Only 25% of agribusinesses know about AfCFTA

Only 25% of agribusinesses know about AfCFTA


Although the African Continental Free Trade Area (AfCFTA) agreement is the largest free trade area since the establishment of the World Trade Organisation (WTO) and is worth US$3.4trillion, only a few firms in Ghana are aware of the agreement. 

For instance, per research conducted by the Ghana Statistical Service (GSS), only 25 percent of (one in four) agribusinesses in Ghana have knowledge of AfCFTA – despite the fact that its headquarters is in Accra.

To help improve awareness on AfCFTA among businesses in Ghana, the National Development Planning Commission (NDPC) in collaboration with the United Nations Development Programme (UNDP) and Ministry of Trade and Industry engaged some Metropolitan, Municipal District Assemblies (MMDAs).

At the event, the Director-General of NDPC, Dr. Kojo Essiem Mensah Abrampa, said to ensure that the benefits of AfCFTA are realized, MMDAs should be involved in its implementation to facilitate the participation of local businesses in it.

It is important to bring the AfCFTA to the local government level and integrate local economies into the regional market, he said.

“This is the time for all districts to leverage on their competitive advantage in order to stay relevant; as manufacturers, we must relook at the goods we produce and enhance them to compete with the global brands,” he added.

For his part, the Economic Advisor at the UNDP Dr. Frederick Mugisha said the successful implementation of AfCFTA will help reduce poverty and inequality in Africa through sustainable structural transformation.

He, therefore, called for more investment in local economies, especially at the District and Municipal Assembly levels to create more efficient regional value chains to enhance competitiveness in the African market.

“The future of AfCFTA is local and calls for more investment so the opportunities can be fully leveraged. This means adding more value to products and repositioning to compete and penetrate the African market,” he added.


This finding is corroborated by that of the Ghana Statistical Service (GSS) also organized this year, which revealed that about 75 percent of firms in Ghana are not aware of the African Continental Free Trade Area (AfCFTA) agreement.

This was contained in GSS’s latest report, which assessed the impact of COVID-19 on agribusinesses in Ghana.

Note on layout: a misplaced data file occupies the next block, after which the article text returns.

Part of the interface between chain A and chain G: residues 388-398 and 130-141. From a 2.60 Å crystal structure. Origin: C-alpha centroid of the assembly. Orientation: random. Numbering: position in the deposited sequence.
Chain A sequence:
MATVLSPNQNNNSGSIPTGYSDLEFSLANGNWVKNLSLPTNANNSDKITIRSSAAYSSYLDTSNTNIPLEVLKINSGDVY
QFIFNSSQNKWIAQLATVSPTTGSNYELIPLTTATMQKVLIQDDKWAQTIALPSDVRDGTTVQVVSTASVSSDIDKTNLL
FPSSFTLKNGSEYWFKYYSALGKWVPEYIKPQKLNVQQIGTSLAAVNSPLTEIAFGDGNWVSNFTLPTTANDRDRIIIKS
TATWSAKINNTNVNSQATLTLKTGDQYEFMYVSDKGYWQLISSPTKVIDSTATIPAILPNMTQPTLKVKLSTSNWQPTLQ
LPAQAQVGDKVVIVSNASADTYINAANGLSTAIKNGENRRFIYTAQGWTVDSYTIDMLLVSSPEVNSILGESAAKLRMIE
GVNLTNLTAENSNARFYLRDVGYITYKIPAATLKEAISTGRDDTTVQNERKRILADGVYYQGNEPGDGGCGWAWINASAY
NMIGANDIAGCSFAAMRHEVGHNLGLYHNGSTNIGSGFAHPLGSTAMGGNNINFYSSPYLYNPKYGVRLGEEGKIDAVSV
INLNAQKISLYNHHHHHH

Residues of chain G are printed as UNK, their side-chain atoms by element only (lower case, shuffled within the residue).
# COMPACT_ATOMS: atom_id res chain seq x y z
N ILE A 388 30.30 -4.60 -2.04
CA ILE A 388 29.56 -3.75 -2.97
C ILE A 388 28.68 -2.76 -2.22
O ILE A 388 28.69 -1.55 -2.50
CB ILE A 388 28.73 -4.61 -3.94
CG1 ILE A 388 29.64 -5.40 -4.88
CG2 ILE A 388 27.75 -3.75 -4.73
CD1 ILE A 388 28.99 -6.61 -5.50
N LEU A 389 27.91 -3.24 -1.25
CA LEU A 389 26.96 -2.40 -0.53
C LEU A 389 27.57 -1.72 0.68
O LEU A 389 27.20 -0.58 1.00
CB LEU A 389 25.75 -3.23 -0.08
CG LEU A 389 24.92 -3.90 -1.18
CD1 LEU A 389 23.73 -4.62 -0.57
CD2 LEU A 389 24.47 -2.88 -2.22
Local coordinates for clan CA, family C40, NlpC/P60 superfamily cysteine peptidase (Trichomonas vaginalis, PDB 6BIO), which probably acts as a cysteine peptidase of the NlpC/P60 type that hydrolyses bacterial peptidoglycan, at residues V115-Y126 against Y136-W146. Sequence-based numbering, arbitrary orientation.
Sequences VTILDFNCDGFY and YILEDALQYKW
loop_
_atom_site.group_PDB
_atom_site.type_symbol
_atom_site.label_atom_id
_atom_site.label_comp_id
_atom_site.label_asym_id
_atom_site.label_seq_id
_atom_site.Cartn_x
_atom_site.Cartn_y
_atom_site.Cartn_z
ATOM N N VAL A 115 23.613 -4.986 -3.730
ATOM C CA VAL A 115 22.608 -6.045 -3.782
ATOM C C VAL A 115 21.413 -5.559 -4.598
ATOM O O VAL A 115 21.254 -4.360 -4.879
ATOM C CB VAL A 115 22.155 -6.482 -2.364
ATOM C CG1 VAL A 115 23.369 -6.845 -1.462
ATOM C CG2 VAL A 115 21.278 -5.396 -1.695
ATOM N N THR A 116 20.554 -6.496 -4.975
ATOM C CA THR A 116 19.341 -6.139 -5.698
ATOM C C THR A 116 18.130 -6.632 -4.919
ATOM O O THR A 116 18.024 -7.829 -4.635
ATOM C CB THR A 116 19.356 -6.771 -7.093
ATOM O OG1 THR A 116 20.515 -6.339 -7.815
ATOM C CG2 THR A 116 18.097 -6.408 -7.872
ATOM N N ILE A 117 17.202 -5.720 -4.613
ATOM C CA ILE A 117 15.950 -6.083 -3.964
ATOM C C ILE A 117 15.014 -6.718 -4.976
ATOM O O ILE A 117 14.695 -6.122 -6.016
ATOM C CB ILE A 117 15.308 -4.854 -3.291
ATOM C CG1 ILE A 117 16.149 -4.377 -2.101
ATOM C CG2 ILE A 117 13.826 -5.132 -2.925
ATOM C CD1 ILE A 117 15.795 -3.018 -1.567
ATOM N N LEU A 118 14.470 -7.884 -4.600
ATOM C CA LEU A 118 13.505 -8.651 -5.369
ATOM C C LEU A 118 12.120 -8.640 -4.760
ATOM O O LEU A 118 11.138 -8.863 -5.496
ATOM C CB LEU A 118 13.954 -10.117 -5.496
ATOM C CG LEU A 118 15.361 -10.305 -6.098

When firms were asked whether they are aware of the AfCFTA agreement, only 25.6 percent of agribusiness firms across all sectors are aware of the AfCFTA.

Agribusinesses comprise firms in the agriculture sector and those in the industry and service sectors that contribute to the agriculture production value chain.

Relatively, agribusiness firms in the agriculture sector are highest (31.2%) in terms of those not aware of the agreement – followed by those in the industry sector (23.9%), and the services sector with 23.2% percent.

Leverage of AfCFTA by agribusiness firms

Out of the six supports that firms expect from the AfCFTA, the top-three supports needed by the agribusinesses are an increase in information on business opportunities (24.7%), reduction in the cost of credit (20.6%), and removing policy or regulatory bottlenecks (16.3%).

The least support expected was digitization, including improved Internet connectivity of about 5.5 percent.

Agribusinesses play a critical role in the growth and development transitions of a developing country like Ghana. Typically, these comprise business activities that contribute to the food security and nutrition of the population.

Activities of agribusiness include the supply of agricultural inputs, the production and transformation of agricultural products, and their distribution to final consumers.

Notwithstanding their importance, relatively very little is explicitly known on the pandemic’s impact on agribusinesses, due to a lack of data to address the challenges arising from the effects of the pandemic.

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